Homeowners and buyers step back
Mortgage applications fell 4% last week, to the lowest level since February 2020, the Mortgage Bankers Association reported on Wednesday. The decline was driven by drops in both refinance and purchase loan requests during the week ending May 28.
Refi applications fell 5% from the previous week, but were 6% higher than the same week a year earlier. Refinances made up a slightly smaller share of overall mortgage activity last week: 61.3% vs. 61.4% the week before.
Applications for the "purchase loans" used by buyers also slid, going down 3% last week and 2% from a year earlier. The MBA says purchase applications have fallen for five straight weeks on a year-over-year basis.
“Tight housing inventory, obstacles to a faster rate of new construction, and rapidly rising home prices continue to hold back purchase activity,” explains Joel Kan, the MBA’s chief forecaster.
Is this a sign the pandemic buying boom is ending? It could be, but housing supply has been falling short of demand. The coming weeks will be a good indicator of how the market will shake out this summer.
"We’ll see more inventory come to the market later this year as further COVID-19 vaccinations are administered and potential home sellers become more comfortable listing and showing their homes," Lawrence Yun, chief economist of the National Association of Realtors, said recently.
Don't assume mortgage rates will stay low
Mortgage rates recently dipped back under 3% in the popular and long-running survey from mortgage giant Freddie Mac.
It puts this week's average interest rate on the popular 30-year fixed-rate mortgage at just 2.99%. While that's up from January’s all-time low, it’s still among the lowest in history, according to Freddie Mac’s data. Last year at this time, the 30-year fixed-rate mortgage averaged 3.15%.
The low rates have been a side effect of the COVID economic crisis. Rates tend to fall when the economy is sluggish, and rise as it improves.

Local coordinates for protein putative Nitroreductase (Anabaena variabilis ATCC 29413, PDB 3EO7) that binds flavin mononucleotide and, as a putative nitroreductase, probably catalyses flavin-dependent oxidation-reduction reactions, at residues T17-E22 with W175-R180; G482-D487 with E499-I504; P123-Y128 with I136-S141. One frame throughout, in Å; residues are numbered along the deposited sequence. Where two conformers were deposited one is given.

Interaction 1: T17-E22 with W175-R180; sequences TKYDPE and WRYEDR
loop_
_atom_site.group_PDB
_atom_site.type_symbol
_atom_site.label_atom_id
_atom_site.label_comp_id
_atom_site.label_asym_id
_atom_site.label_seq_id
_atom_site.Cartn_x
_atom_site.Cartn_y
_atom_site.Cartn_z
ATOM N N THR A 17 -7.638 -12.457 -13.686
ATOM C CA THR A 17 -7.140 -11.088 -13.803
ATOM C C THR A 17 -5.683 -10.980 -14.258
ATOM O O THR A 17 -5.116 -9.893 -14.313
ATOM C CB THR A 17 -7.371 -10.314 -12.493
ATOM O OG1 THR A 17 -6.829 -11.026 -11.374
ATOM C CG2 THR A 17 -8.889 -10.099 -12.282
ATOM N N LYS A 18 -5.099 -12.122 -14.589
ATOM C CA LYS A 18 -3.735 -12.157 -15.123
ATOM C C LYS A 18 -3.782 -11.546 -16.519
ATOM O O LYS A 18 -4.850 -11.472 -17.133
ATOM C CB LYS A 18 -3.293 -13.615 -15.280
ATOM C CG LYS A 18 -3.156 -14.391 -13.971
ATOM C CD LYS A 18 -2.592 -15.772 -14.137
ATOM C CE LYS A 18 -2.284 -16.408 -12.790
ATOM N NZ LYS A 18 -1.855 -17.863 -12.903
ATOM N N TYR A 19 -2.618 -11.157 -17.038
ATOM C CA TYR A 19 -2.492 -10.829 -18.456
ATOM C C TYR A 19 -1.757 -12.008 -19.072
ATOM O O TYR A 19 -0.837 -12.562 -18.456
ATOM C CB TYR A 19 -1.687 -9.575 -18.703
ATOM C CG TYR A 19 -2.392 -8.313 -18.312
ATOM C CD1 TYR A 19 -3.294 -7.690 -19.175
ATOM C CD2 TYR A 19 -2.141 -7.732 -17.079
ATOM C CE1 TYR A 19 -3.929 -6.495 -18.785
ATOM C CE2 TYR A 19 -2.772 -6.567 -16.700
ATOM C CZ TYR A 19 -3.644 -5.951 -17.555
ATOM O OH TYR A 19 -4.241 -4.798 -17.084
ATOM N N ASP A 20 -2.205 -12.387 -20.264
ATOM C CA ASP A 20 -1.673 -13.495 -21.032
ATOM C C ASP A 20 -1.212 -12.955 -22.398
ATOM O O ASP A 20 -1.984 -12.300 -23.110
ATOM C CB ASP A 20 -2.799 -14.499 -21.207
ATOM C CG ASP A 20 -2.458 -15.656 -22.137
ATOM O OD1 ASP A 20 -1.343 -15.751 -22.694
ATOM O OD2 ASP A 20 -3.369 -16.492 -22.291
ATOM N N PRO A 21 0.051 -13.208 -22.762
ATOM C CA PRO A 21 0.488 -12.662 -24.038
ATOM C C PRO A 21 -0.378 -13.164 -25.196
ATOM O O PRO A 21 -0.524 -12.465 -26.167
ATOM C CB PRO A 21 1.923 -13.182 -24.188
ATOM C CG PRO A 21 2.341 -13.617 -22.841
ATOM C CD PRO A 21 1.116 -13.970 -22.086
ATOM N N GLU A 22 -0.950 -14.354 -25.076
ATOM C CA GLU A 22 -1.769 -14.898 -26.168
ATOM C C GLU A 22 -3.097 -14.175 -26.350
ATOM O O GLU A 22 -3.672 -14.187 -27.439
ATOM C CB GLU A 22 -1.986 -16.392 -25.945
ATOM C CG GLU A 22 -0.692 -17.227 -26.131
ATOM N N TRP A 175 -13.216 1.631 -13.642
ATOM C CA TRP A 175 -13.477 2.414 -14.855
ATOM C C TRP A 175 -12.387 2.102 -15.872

Mortgage experts have forecast that rates will end 2021 in the mid-to-high 3% range.
But with rates at their current levels, 14.1 homeowners can save an average $287 a month by refinancing, the mortgage data and technology provider Black Knight recently said.
How to find a low rate — while you can
If you’re ready to buy or want to look into your options to refinance, shop around to find the lowest mortgage rate available in your area for someone with your credit score. Haven’t seen your score in a while? It’s easy today to get a free look at your credit score.
Studies have shown comparison shopping will net you the most savings. So if you're considering a mortgage refinance, be sure to check rates from at least five lenders.
If a refi isn’t possible for you right now, there are other ways to slash the costs of homeownership. When the time comes to buy or renew your homeowners insurance policy, get quotes from multiple insurers to make sure you’re not paying more than you should.
And remember that when you apply for a mortgage, lenders will want to see signs that you’ll be able to pay back your loan. It’s not going to look great if you’re carrying multiple high-interest debts. If that’s your situation, consider rolling those debts into a single, lower-interest debt consolidation loan.
You’ll cut the cost of your debt and potentially pay it off sooner.